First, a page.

by Dan Carle
Cambridge, ON – “I come from four boys. I have five boys.”
Stuart Hyman is the patriarch of an entire hockey line with a legacy of helping the less fortunate experience hockey and leading change in the junior game.
But during Yom Kippur, 2023, starting the evening of Sunday, September 24 and lasting about 25 hours, the Toronto real estate broker, developer and three-time grandfather will take his 59th holiest day on the Jewish calendar off.
“I don’t work on Yom Kippur,” said Hyman, whose oldest Zach is a top-four forward with the Edmonton Oilers and youngest Shane is captain this season with the Ontario Junior Hockey League Markham Royals, which Hyman owns.
“Go to Synagogue and pray and take the day as a day of reflection,” said Hyman.
“The Royals don’t play on Yom Kippur.”
With a deep lineage in Toronto and within junior hockey circles, Stuart Hyman’s own hockey playing career was halted – of all things – by the bus.
“I took the bus around everywhere and I’d come home at two in the morning. My parents didn’t want me to play anymore because it was too hard. I basically hung up the skates at 15.”
A passion for hockey and equal sense of fostering a passion for hockey in others still governs Hyman today as he governs the Royals.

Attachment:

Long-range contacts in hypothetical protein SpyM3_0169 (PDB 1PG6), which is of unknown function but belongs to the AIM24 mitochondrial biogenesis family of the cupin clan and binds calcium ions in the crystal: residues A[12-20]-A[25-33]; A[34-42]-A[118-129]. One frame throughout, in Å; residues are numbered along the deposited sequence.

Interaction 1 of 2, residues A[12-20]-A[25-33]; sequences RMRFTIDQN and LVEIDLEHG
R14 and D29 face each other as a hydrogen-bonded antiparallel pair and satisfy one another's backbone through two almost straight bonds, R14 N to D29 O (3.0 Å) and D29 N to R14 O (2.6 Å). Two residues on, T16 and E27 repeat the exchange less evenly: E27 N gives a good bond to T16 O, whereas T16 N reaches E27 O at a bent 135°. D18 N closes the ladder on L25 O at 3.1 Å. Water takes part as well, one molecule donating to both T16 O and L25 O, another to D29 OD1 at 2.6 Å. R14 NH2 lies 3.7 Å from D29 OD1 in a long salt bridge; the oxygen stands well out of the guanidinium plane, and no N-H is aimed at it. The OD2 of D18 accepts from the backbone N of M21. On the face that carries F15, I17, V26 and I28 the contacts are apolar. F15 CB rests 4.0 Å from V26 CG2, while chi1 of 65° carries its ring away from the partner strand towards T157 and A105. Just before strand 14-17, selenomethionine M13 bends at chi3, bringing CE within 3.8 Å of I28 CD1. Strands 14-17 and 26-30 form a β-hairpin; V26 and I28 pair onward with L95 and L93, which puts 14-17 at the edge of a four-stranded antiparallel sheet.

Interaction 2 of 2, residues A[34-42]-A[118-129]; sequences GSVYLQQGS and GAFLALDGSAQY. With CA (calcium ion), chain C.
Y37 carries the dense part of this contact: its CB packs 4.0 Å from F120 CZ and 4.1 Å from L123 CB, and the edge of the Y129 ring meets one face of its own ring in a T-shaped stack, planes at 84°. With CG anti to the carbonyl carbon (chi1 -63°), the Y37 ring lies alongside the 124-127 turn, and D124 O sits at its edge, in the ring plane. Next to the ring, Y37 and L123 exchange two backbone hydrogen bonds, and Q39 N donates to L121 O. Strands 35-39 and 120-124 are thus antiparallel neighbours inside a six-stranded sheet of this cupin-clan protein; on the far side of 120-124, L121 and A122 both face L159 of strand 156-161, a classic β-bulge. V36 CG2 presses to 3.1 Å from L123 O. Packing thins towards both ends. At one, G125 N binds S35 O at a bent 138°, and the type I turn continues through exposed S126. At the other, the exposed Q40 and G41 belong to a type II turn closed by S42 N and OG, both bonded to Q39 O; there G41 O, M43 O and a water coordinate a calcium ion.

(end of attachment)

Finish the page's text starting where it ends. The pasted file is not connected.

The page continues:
“A club where a kid gets evaluated based on their ability, not on their pocketbook.
“If one kid got a jacket, every kid got a jacket.”
Hyman was once the youngest around a hockey table when he decided to tinker with the Ontario junior model.
“I brought in professional coaches to run the programs. Now everything is run by professional coaches.
“I ruffled some feathers because I had different ideas and for me it was about everybody being equal. It is still that way now.”
Now the Royals are captained by one Hyman, assistant GM’ed and assistant coached by another (Spencer), the eldest Zach is on TV (the Oilers), son Oliver is doing fine as a serial entrepreneur (Bubble Gum Kids) and the family team is rounded out by articling just-graduated lawyer Cooper and passionate hockey mom Vicky.
Don’t they say successful teams are like families? Don’t they say successful families are like teams?
“My wife Vicky and I are very blessed,” Hyman said.
The Ontario Junior Hockey League is none the worse for wear because of Hyman’s many contributions, acquisitions and inclusive attitude towards hockey.
“It is a great opportunity for kids to develop as human beings and also as players. It’s a stepping stone for kids to achieve their dream. A lot of the kids from our programs in the OJHL end up going on to college and playing college hockey.
“You’re dealing with kids aged 16 to 20 and you want to make sure you have good mentors and role models – as far as coaches and staff – who can be there for these kids during those important developmental years.”
Turns out this developer has a continuing big hand in producing productive prepared people as well as things.